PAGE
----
Easy home improvements that can be done by the owner and are gentle on the budget include: Fresh paint...it looks clean and smells good. It also clears out most odors in the home that are due to pets, cooking, and smoking. Consider changing plumbing fixtures and faucets in baths and kitchen, and lighting fixtures too. These are so easy and very cost effect updates, and they are very noticeable.
Curb appeal, your front door, and windows: Clean your windows inside and out. Nothing blocks out the sunlight and screams 'dirt' more than years of pollen, spider webs, and bird poop on windows. Screens should be cleaned too (and preferably removed and stored altogether for showing). Invest a little time and money into making the walk up to the front door pleasant and inviting. Flowers, stonework, fresh paint (no chipping), and healthy shrubbery all say, "Welcome!...I care about my home!!".
As an Accredited Home Staging Professional and Realtor my mantra has always been, "First Impressions Last". The first few seconds that a buyer sees your home will leave them with a lasting impression. With a little effort that impression will be that you loved, cared for, and updated your home. That's an impression you can take to the settlement table!!
Whether a homeowner is selling or staying, I love helping people get the most out of their home. If you have questions about home values I am always happy to help! Give me a call anytime.
Realtor, ASP, SRES, SFR, CDPE
Keller Williams Realty
Licensed in Virginia & Maryland since 2001... more
You say the unit is for sale for less than $60,000. The list price is irrelevant. It's the SOLD price that affects the other units for sale. Once the unit listed for $60,000 sells, the price it sells for will be used as a comparable property for the pricing of the other units that are for sale. If the $60,000 unit is underpriced to get a quick offer (some agents do this in the case of a short sale ready to be foreclosed on) it most likely won't sell for $60,000 if the current market value is higher.
Your challenge--as you've noted--is that you're not likely to net $17,000 on the 1 bedroom condo in Dupont Circle. If you can e-mail me the address, I can tell you what it9;s currently worth. (Not trying to get your business, since I'm not licensed in D.C. However, I'm very familiar with D.C.--I lived in both Georgetown and the Logan Circle areas, and my sister owned a condo right on Church Street near Dupont Circle.)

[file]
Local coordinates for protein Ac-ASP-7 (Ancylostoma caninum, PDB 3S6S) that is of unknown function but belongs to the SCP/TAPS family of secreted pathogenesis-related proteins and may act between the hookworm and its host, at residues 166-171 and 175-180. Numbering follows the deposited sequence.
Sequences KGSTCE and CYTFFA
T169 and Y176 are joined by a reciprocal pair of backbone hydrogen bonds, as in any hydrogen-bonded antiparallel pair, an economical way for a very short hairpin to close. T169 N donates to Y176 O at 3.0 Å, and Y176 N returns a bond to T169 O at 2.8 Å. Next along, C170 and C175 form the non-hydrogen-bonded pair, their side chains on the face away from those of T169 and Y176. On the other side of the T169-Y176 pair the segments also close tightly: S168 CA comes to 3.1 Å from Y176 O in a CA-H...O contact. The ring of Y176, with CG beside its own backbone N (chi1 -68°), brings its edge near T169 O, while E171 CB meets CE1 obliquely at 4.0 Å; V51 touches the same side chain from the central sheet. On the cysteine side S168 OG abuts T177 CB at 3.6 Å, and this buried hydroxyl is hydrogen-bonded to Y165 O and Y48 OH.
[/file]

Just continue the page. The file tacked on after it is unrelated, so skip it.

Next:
So, the hurdle you've got is the Dupont Circle condo. It's easy for an agent to submit an offer quickly--that can be done in a matter of hours.
One suggestion: There may not be too much you can do creatively with the Dupont Circle condo, but there are a number of ways to get creative with your offer on the new place you're looking at.
And I'd be glad to refer you to a Realtor in D.C.
Hope that helps.... more
Help your broker out with comps and any information so they have every piece of information as to why the appraisal is low. I would also find out from how far away the appraiser came. We all have a problem with out of market appraisers coming into markets they don't know and shouldn't be working in. Be detailed and specific about why they were less desirable sales. Have you seen and reviewed the appraisal also? Only you may know certain things to make sure the appraisal is as accurate as possible. Also your loan officer can't speak to the appraiser directly but you can. Run that one past your loan officer first but all is not lost, stay on them and fight! Good luck and I hope this was helpful.
Senior Loan Officer
1ST Mariner Mortgage
Lending in all 50 states
Your best bet is to use price per sq ft approach. I would find out the average price per sq ft in your neighborhood, and multiply that by the size of your studio.
Zaza Pasori | Realty Resource, LLC
Home Office:2722 Connecticut Avenue
NW 72, Washington, DC 20008
Equal Housing Opportunity
Principal Broker: Realty Resource, LLC 715 Tonquin Pl, Leesburg, VA 20176